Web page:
Chapter Three

November 5th

Ashley clenched her teeth as she scanned the miles of parked cars, searching for an empty spot.

“Almost two months until Christmas. What the hell is the matter with people?” Ashley muttered under hear breath as she followed a family pushing two shopping carts full of junk they’d just bought. “You’re probably the same idiots who say my dad failed Gallagher’s. I bet you never parked at this end of the mall when Gallagher’s was here.”

Ashley scowled as they loaded their packages into the van. Once upon a time, Gallagher’s had stood tall and proud as the mall’s main anchor store, a sparkling jewel in her family’s now tarnished crown. The lampposts were garish with neon yellow signs boasting ‘even more price slashes’, so tacky compared to the elegant wreaths Gallagher’s always hung December 1st.

“Are you freaking kidding me?” Ashley slammed the heel of her hand on the horn when the couple laughed and went back to the store. Gluttony was the only word she could think of that came close to describing the hoarders going in and out of the American discount department store. She finally found a spot at the back where Gallagher’s employees once parked.

She zipped her coat and grabbed her leather purse before climbing out of the car and shivering as a gust of wind whipped her hair into a frenzy. The sound of the alarm setting carried on the wind as Ashley hurried across the parking lot, her eyes already tearing from the icy gusts. She jammed her hands into her pockets as the wind whistled, her hair tangling as tendrils were forced free of the clip she’d tried to tame them with. Sharp pain hit her shin and she stumbled, her eyes stinging as ends of her hair lashed at her eyeballs. She righted herself and turned to see what had caused the throbbing pain. A huge trailer hitch jutted out from the rear of a shiny new Dodge pickup truck.

“Inconsiderate fools.” Ashley yanked her right hand out of her warm pocket and held back the hair blinding her. “Why on earth would someone in Toronto need a freaking pickup truck?”

She felt like Suze as she grumbled to herself about vehicles that guzzled gas like Suze’s mother guzzled gin. “Probably some small dude with a complex.”

She stepped around a huddled group of teenagers, the faint whiff of cigarette smoke burning her nostrils as she entered the store. When Gallagher’s ruled this location, this would’ve been the baby section (infant and toddler clothes on the right, cribs, strollers, and toddler bedroom sets on the left), not the acres of parking spots for shopping carts the masses filled with bargains they didn’t need but couldn’t pass up the fifty percent off savings.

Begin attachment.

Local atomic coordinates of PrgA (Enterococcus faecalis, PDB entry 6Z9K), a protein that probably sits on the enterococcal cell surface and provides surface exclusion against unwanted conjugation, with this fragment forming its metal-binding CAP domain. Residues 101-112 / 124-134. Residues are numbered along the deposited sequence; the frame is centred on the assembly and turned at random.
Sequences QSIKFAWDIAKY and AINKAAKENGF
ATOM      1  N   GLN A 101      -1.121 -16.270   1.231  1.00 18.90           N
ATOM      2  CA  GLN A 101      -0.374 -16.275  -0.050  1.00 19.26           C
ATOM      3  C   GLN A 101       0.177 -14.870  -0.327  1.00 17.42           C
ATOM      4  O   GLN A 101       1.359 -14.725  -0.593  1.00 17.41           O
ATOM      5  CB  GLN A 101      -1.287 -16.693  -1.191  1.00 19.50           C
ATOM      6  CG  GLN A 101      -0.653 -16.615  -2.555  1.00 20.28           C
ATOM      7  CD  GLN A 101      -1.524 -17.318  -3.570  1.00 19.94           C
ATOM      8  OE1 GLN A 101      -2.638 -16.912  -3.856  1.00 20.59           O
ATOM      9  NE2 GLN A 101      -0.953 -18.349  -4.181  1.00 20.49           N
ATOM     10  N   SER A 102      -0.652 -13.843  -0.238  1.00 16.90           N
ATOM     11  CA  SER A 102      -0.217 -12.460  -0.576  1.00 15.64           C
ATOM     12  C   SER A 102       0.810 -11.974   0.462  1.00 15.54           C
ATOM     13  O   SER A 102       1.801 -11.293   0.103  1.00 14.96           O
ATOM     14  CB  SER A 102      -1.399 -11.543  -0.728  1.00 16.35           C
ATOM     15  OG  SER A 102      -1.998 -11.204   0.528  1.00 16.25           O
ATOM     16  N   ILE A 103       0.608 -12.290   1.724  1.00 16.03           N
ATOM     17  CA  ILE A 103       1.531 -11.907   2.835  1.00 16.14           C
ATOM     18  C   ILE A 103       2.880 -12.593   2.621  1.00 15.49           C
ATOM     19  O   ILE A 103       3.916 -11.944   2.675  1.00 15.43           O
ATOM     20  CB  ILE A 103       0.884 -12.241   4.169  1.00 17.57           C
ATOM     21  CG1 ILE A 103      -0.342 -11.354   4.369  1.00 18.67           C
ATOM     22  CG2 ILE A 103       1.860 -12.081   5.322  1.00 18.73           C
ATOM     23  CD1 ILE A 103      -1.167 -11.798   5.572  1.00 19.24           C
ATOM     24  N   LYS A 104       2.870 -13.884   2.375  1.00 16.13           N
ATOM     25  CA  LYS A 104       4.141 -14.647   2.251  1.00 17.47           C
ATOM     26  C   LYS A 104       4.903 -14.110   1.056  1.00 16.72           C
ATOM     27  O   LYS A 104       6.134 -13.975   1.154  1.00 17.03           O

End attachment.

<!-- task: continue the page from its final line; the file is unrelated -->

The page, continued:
She went through the second set of doors, wincing at the bleeps and whistles of dozens of cash registers, blinked against the sudden brightness of fluorescent lighting, so different than the gloomy skies outside. She didn’t spare a second glance for the cheap metal racks stacked with candles, bins of discounted Hallowe’en candy, or rows of pre-lit Christmas trees as she hurried through the store. She knew she made no sense; determined to park in the lot of the enemy yet anxious to get away from the ghosts of her family’s failed empire rattling their chains overhead in fury the instant she stepped inside.

Ashley knew this chain of stores had started the crumbling of her family’s Canada-wide empire and she tried not to let her anger show to the shoppers she felt were more to blame. As if her dark thoughts had conjured her, Ashley could hear Suze’s recent rant at a Society meeting. Suze, eyes flashing with fury, bemoaning excessive consumerism while stomping her feet. “We live in a throwaway world. No one buys quality anymore, they just throw it out and buy more. All this shit? Landfill fodder by months end.”

Ashley nodded her agreement even though Suze wasn’t there as her head gave a feeble throb. Passing through the metal anti-theft gates at the mall entrance (which always seemed to scream), she was glad to put the noise behind her. The drone of the crowded mall was far more tolerable.

She manoeuvred around the window shoppers and strode purposely towards the food court until she caught sight of herself reflected in a store window. Ashley didn’t care how she looked but if Sophie saw her windswept appearance, she’d drag Ashley to a salon and demand a total makeover. She peeked at her watch to make sure she had enough time to hit the washroom for a fix-up and almost careened into a huge group of teenagers watching a videogame presentation. She staggered and almost tripped on a discarded backpack near the crowd. She’d finally managed to right herself when she felt something hard hit the backs of her knees and she fell.

“Oof.” Ashley’s heart jackhammered in her chest and cold sweat prickled her brow as her knees and hands slapped the cold tile floor. She scrambled to her feet, resisting the primal urge to flee, as she registered the attention she was receiving. Humiliation warmed her cheeks. Torn whether to scold the careless person who’d tackled her or simply forget the incident and carry on, her swirling thoughts stilled when she saw her assailant. A young woman, only her eyes visible because her hands covered the rest of her face, stared wild-eyed from behind the stroller she pushed.